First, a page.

Karen Bass And Keith Ellison Just Threw A Wrench Into The Republican Trade Strategy

House Speaker John Boehner of Ohio arrives for a news conference on Capitol Hill in Washington, Thursday, June 4, 2015. House
House Speaker John Boehner of Ohio arrives for a news conference on Capitol Hill in Washington, Thursday, June 4, 2015. House Minority Leader Nancy Pelosi of Calif. said Thursday that President Barack Obama can count on only a small number of Democrats to back his ambitious trade agenda, and Republicans must supply the rest. But the top House Republican said Obama must procure more Democratic support. Boehner, R-Ohio, told reporters he spoke with Obama on Wednesday, and "he's got some work to do, too." (AP Photo/Susan Walsh)

WASHINGTON -- Key Democratic lawmakers, led by Rep. Karen Bass (D-Calif.), sent a letter on Wednesday to Senate leaders saying they do not support a new House Republican plan designed to ease the passage of President Barack Obama's trade agenda.

Obama needs Congress to approve a program known as Trade Adjustment Assistance, or TAA, in order to pass his broader trade platform. And Wednesday's letter, from Reps. Bass, G.K. Butterfield (D-N.C.), Barbara Lee (D-Calif.) and Keith Ellison (D-Minn.), makes that goal harder to achieve.

Broadly speaking, Democrats support TAA, which provides financial assistance and job training to workers who lose their jobs to foreign competition. But they torpedoed a vote on the program last week in order to block Obama's broader trade platform. Republican leaders support Obama's trade agenda, but Democrats overwhelmingly oppose it.

Many House Republicans, for their part, also do not support TAA, deriding it as a wasteful social welfare program. Since the GOP does not currently have the votes to pass TAA, Republican leaders hope to win over Democrats by combining TAA with the African Growth and Opportunity Act, a trade package that benefits sub-Saharan African countries. The goal is to sweeten the pot for members of the Congressional Black Caucus who support AGOA.

But Bass, Butterfield, Lee and Ellison wrote Senate Majority Leader Mitch McConnell (R-Ky.) and Senate Minority Leader Harry Reid (D-Nev.) on Wednesday urging them to discard that strategy. All four are CBC members, and Butterfield is Chair of the caucus. Bass, meanwhile, is considered a bellwether vote in the CBC who can carry much of the caucus with her. Ellison and Lee are among the most progressive members of the CBC, and Ellison has been a vocal critic of Obama's trade agenda.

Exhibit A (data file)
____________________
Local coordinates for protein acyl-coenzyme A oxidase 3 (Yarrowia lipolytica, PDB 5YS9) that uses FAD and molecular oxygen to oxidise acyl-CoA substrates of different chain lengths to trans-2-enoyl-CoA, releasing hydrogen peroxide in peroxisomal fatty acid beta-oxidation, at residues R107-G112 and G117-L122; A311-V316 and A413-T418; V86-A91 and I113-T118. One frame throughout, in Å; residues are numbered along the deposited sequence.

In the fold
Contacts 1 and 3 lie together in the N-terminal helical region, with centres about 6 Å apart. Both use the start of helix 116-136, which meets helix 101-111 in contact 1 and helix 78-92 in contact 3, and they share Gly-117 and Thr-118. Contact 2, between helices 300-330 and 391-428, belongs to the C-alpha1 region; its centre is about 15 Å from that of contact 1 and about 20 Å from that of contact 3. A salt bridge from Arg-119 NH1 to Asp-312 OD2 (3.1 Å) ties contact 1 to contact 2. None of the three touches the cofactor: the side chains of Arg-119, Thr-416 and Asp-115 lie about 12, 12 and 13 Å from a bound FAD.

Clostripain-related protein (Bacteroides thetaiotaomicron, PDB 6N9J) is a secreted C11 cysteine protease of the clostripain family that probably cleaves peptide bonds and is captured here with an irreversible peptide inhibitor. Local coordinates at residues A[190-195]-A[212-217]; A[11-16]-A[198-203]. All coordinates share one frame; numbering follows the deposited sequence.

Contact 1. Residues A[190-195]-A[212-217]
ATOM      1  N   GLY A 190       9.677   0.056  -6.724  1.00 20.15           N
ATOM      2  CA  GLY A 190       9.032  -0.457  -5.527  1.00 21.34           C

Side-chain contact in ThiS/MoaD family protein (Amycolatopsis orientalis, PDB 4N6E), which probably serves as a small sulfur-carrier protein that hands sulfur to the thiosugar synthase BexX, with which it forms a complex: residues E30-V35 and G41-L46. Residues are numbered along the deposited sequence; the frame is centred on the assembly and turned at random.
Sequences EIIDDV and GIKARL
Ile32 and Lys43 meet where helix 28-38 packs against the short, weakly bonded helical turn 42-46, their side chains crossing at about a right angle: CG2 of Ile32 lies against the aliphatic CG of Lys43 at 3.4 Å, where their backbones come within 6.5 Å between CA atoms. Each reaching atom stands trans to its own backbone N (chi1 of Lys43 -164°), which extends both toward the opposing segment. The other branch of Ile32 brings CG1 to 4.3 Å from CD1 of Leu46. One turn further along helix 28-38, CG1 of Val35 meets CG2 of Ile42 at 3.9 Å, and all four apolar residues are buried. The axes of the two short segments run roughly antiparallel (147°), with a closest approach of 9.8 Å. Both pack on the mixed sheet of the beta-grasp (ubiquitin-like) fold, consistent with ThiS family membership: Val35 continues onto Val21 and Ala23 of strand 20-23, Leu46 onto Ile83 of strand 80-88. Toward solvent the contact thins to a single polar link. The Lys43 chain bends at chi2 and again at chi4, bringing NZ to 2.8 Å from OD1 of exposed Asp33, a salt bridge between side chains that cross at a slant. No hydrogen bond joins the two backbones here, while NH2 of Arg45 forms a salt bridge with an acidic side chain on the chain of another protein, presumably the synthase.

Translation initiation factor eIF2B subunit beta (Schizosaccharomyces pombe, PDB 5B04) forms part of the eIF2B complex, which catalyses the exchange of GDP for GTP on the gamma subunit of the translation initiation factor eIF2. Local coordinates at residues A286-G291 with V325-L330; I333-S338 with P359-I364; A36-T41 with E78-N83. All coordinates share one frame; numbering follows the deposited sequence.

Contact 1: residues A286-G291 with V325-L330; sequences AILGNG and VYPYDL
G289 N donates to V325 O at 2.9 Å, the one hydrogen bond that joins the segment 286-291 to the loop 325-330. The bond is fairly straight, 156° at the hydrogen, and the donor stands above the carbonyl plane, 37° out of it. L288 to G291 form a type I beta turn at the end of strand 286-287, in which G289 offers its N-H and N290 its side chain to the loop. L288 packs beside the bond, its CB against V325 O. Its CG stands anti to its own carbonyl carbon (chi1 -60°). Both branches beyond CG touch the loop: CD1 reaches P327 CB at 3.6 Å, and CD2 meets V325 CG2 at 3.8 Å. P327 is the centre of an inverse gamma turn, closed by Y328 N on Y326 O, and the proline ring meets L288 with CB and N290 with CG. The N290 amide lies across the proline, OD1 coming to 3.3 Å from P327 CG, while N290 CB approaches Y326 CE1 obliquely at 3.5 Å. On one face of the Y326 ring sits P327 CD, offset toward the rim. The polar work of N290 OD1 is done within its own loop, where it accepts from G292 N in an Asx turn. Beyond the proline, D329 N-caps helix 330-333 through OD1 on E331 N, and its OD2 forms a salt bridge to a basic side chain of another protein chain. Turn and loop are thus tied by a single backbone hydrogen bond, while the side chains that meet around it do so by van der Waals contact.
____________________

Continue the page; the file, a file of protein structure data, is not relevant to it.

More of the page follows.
The lawmakers did not explicitly vow to vote one way or another on any prospective trade deal. But by allying herself with Lee and Ellison, Bass appears to be signaling that Republicans will not be able to rely on CBC votes to pass the trade package. The letter also serves as an apparent signal to Senate Democrats that the House doesn't have the votes to pass AGOA with TAA attached, which would jeopardize an AGOA bill that has already been approved in slightly different versions in both chambers.

"AGOA is too important to be used as a bargaining chip to pass unrelated trade legislation," the lawmakers wrote in Wednesday's letter.

Most Democrats and a bloc of tea party Republicans are seeking to prevent Obama from obtaining so-called "fast-track" trade authority, which would all but guarantee passage of his controversial Trans-Pacific Partnership pact with 11 other Pacific nations. Republican leaders and corporate lobbyists including the U.S. Chamber of Commerce support both fast-track and the TPP, saying they will boost economic growth. Labor unions, environmental groups and Internet freedom advocates say that fast-track and the TPP will exacerbate income inequality and undermine key public interest regulations.

Republicans had hoped to advance the fast-track bill by combining it with TAA. But when House Democrats rejected that deal last week, GOP leaders responded by pushing to advance fast-track, also known as Trade Promotion Authority, on its own. If both the House and Senate pass the fast-track bill, House Democrats will have no strategic reason to object to the TAA package.

But Senate Democrats are unlikely to approve the fast-track legislation in the first place if they do not think the House can deliver the votes for TAA. And just as House Democrats will be out of reasons to oppose the TAA bill, House Republicans will have even less of an incentive to support it if fast-track has already passed.

Read the full letter here.



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